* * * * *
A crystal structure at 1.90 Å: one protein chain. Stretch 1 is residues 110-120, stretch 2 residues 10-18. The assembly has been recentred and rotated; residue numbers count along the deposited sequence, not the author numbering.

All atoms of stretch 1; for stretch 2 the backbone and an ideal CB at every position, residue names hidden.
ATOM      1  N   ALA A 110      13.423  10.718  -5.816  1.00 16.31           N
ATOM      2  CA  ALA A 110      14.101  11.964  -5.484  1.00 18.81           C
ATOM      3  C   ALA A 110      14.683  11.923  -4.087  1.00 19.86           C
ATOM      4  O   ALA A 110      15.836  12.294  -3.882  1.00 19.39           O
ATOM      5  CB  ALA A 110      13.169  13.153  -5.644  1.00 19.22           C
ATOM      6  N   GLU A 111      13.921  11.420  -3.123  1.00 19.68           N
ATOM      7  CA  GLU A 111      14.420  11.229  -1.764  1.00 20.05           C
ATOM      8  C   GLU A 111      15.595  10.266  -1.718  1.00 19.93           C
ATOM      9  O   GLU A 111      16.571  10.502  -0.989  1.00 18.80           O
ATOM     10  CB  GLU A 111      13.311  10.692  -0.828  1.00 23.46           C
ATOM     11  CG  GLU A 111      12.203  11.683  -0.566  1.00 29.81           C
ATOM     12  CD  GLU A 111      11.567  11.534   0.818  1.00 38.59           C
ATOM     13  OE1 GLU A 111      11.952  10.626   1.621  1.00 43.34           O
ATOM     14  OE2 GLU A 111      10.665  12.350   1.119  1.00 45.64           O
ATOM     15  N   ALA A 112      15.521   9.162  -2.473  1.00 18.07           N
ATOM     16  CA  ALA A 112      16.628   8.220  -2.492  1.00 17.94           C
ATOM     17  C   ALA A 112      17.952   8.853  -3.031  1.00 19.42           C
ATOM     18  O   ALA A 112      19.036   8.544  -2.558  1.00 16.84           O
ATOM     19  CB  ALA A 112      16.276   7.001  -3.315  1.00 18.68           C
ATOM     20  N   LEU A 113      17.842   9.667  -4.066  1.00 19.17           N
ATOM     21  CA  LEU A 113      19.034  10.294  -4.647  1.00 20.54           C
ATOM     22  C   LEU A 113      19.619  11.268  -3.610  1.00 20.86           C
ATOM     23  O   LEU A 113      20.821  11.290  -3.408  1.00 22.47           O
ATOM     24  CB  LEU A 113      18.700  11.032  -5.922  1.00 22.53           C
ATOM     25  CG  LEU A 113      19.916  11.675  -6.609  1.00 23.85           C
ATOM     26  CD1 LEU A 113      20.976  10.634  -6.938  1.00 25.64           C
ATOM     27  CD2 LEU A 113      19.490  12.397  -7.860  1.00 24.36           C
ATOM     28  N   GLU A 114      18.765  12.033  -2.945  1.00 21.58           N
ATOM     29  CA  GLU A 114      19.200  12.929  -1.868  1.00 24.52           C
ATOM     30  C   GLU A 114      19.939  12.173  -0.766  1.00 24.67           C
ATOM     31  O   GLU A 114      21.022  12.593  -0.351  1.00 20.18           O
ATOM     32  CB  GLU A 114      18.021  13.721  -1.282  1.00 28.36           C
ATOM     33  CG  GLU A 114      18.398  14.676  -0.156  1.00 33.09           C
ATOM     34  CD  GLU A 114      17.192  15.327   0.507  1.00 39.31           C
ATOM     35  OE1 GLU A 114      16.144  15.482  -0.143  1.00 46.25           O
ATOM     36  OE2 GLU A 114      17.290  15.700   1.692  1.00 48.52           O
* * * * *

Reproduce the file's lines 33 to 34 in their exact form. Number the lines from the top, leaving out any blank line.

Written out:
ATOM     31  O   GLU A 114      21.022  12.593  -0.351  1.00 20.18           O
ATOM     32  CB  GLU A 114      18.021  13.721  -1.282  1.00 28.36           C